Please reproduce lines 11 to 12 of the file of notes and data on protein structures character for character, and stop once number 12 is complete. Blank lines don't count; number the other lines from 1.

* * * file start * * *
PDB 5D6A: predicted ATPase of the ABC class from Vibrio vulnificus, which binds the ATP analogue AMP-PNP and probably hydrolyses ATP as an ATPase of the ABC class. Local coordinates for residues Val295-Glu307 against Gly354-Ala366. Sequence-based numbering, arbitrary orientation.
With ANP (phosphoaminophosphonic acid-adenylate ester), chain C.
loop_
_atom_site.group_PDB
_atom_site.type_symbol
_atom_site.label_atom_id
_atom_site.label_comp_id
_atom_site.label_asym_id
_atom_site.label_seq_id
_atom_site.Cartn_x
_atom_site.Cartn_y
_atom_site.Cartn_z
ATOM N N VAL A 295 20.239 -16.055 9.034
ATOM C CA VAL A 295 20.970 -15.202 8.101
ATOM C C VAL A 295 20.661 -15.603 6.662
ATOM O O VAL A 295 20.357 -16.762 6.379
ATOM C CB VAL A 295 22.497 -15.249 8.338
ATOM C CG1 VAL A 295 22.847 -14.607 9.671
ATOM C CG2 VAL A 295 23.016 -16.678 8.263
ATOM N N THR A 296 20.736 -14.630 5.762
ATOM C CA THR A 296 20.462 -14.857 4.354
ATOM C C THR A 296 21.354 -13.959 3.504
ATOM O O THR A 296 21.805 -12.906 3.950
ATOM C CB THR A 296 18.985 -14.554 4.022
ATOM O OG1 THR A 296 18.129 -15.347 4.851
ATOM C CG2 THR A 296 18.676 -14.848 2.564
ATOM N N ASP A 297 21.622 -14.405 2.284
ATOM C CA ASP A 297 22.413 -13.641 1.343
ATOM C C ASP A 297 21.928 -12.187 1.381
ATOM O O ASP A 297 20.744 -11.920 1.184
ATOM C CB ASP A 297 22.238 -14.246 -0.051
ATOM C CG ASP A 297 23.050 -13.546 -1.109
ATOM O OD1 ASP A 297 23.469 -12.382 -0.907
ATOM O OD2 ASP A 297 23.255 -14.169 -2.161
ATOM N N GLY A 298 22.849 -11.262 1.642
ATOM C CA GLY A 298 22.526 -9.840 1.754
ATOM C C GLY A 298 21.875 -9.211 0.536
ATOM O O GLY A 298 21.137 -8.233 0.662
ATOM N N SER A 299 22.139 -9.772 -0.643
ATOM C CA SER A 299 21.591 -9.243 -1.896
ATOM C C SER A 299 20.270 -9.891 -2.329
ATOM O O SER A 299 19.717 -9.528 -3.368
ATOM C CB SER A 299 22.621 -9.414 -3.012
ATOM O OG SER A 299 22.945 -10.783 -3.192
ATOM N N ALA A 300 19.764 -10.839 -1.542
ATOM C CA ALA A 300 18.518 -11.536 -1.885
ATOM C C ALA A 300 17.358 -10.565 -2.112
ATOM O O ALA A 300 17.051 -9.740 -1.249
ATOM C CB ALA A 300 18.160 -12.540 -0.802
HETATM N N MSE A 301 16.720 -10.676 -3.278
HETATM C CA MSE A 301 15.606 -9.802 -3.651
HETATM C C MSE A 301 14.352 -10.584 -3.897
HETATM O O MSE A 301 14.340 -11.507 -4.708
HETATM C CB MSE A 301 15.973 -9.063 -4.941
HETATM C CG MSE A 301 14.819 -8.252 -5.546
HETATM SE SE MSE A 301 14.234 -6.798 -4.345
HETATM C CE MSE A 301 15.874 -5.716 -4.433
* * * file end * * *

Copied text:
_atom_site.Cartn_y
_atom_site.Cartn_z